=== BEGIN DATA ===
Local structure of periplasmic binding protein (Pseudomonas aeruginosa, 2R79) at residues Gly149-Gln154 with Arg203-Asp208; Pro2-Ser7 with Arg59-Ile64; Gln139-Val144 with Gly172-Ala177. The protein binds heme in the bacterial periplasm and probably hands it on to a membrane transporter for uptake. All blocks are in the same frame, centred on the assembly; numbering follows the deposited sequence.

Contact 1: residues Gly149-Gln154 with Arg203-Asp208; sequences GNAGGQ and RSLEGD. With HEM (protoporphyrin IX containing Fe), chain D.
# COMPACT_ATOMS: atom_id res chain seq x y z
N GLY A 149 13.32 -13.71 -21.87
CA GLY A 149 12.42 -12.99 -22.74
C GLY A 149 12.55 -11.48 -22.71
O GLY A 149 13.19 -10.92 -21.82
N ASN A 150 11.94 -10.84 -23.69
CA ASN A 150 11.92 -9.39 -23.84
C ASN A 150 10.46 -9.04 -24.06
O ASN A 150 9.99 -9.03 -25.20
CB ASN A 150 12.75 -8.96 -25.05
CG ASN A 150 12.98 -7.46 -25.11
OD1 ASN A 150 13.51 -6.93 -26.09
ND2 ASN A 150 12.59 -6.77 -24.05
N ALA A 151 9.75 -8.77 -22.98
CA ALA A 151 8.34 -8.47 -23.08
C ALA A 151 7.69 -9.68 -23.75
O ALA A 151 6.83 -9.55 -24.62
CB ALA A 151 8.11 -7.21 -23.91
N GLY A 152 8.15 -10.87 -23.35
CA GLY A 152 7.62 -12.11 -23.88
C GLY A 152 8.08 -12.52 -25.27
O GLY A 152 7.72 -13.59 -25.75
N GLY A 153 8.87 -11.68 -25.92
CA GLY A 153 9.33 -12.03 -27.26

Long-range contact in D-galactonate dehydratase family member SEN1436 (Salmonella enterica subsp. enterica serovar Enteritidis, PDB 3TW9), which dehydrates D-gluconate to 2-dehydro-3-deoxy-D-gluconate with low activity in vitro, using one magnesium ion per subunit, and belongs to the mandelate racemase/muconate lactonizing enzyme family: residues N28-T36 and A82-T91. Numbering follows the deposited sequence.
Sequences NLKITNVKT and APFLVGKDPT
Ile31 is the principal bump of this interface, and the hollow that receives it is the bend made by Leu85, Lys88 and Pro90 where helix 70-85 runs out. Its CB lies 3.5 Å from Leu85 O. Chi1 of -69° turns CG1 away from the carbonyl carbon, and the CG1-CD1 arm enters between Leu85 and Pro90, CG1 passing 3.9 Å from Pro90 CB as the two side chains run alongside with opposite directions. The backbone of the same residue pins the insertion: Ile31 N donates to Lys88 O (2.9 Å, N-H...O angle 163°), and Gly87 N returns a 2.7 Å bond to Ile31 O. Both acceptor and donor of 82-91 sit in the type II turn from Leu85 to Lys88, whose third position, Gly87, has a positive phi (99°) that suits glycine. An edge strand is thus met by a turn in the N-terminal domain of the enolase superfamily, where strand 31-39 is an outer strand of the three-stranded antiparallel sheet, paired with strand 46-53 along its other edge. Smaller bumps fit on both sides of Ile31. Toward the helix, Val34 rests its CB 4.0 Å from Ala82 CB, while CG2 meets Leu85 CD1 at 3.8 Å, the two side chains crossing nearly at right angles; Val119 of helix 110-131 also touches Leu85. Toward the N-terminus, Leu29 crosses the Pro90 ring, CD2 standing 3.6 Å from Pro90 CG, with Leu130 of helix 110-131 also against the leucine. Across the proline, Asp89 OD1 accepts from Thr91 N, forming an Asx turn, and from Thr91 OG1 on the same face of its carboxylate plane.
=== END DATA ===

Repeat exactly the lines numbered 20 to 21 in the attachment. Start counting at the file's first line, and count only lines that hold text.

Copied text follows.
CB ALA A 151 8.11 -7.21 -23.91
N GLY A 152 8.15 -10.87 -23.35